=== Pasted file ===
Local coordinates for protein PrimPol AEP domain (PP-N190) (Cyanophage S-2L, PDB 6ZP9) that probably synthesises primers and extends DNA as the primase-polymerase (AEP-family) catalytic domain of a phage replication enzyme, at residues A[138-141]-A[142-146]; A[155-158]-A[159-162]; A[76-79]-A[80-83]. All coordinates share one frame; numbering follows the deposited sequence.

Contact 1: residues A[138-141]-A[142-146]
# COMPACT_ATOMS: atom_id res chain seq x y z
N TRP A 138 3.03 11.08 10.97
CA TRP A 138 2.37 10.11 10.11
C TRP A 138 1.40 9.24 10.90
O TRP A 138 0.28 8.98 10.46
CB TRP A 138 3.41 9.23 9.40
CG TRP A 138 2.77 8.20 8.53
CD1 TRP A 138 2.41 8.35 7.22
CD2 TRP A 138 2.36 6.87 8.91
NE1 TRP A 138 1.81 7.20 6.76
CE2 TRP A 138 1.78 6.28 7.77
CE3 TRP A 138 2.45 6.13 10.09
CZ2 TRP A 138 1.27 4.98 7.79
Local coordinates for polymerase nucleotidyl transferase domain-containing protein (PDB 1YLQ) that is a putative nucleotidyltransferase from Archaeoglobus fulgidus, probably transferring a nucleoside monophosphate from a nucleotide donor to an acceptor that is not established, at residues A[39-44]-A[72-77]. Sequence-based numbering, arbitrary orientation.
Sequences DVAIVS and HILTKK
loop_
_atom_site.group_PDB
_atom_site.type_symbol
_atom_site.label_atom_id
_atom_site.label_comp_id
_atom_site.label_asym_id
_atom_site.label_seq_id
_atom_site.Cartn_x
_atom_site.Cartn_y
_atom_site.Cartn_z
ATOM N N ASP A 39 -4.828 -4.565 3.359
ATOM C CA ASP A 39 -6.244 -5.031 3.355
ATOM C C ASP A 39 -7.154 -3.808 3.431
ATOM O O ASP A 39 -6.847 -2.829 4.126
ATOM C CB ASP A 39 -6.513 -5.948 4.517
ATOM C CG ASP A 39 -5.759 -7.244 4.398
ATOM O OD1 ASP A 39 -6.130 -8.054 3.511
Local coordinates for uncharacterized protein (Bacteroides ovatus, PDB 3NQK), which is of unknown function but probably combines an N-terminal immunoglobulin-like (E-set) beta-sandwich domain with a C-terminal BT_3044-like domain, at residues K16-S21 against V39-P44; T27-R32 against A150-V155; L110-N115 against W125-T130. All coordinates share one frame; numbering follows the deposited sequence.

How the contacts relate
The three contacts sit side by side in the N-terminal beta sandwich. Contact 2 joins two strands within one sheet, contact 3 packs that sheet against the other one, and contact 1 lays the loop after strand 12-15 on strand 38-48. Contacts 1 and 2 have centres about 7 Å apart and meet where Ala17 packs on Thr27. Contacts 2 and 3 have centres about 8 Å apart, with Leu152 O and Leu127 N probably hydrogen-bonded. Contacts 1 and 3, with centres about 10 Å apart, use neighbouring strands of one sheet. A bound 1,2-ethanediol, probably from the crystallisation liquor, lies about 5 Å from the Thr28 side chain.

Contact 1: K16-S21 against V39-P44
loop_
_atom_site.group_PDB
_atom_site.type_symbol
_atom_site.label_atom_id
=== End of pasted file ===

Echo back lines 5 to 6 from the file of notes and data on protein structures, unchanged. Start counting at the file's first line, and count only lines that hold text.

CA TRP A 138 2.37 10.11 10.11
C TRP A 138 1.40 9.24 10.90